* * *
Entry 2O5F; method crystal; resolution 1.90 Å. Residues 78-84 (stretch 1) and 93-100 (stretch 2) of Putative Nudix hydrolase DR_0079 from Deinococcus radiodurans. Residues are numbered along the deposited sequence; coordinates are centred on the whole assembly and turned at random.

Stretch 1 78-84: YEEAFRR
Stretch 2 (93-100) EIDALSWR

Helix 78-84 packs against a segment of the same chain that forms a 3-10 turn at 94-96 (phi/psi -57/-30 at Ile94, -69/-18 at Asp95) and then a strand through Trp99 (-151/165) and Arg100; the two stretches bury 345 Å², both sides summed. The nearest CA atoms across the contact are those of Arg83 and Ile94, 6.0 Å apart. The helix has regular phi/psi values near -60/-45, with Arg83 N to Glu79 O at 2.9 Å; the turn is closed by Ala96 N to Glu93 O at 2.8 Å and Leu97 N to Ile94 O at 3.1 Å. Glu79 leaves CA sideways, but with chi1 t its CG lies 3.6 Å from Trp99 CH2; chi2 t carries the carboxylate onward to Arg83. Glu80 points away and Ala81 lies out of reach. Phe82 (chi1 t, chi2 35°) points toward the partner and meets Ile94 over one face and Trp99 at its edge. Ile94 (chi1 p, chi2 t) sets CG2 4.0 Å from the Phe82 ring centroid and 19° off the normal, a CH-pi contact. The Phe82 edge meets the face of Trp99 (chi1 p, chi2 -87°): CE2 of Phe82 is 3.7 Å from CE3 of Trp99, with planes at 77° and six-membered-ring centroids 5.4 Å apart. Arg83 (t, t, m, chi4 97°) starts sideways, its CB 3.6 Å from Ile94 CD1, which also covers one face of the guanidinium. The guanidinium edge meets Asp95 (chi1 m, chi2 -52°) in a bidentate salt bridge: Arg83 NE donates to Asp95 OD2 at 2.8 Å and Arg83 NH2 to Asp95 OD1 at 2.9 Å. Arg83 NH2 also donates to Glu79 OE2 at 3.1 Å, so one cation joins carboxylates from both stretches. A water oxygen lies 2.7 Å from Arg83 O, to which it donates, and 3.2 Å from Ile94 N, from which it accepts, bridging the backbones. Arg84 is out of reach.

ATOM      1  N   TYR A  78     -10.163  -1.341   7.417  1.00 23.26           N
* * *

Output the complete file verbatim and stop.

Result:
Entry 2O5F; method crystal; resolution 1.90 Å. Residues 78-84 (stretch 1) and 93-100 (stretch 2) of Putative Nudix hydrolase DR_0079 from Deinococcus radiodurans. Residues are numbered along the deposited sequence; coordinates are centred on the whole assembly and turned at random.

Stretch 1 78-84: YEEAFRR
Stretch 2 (93-100) EIDALSWR

Helix 78-84 packs against a segment of the same chain that forms a 3-10 turn at 94-96 (phi/psi -57/-30 at Ile94, -69/-18 at Asp95) and then a strand through Trp99 (-151/165) and Arg100; the two stretches bury 345 Å², both sides summed. The nearest CA atoms across the contact are those of Arg83 and Ile94, 6.0 Å apart. The helix has regular phi/psi values near -60/-45, with Arg83 N to Glu79 O at 2.9 Å; the turn is closed by Ala96 N to Glu93 O at 2.8 Å and Leu97 N to Ile94 O at 3.1 Å. Glu79 leaves CA sideways, but with chi1 t its CG lies 3.6 Å from Trp99 CH2; chi2 t carries the carboxylate onward to Arg83. Glu80 points away and Ala81 lies out of reach. Phe82 (chi1 t, chi2 35°) points toward the partner and meets Ile94 over one face and Trp99 at its edge. Ile94 (chi1 p, chi2 t) sets CG2 4.0 Å from the Phe82 ring centroid and 19° off the normal, a CH-pi contact. The Phe82 edge meets the face of Trp99 (chi1 p, chi2 -87°): CE2 of Phe82 is 3.7 Å from CE3 of Trp99, with planes at 77° and six-membered-ring centroids 5.4 Å apart. Arg83 (t, t, m, chi4 97°) starts sideways, its CB 3.6 Å from Ile94 CD1, which also covers one face of the guanidinium. The guanidinium edge meets Asp95 (chi1 m, chi2 -52°) in a bidentate salt bridge: Arg83 NE donates to Asp95 OD2 at 2.8 Å and Arg83 NH2 to Asp95 OD1 at 2.9 Å. Arg83 NH2 also donates to Glu79 OE2 at 3.1 Å, so one cation joins carboxylates from both stretches. A water oxygen lies 2.7 Å from Arg83 O, to which it donates, and 3.2 Å from Ile94 N, from which it accepts, bridging the backbones. Arg84 is out of reach.

ATOM      1  N   TYR A  78     -10.163  -1.341   7.417  1.00 23.26           N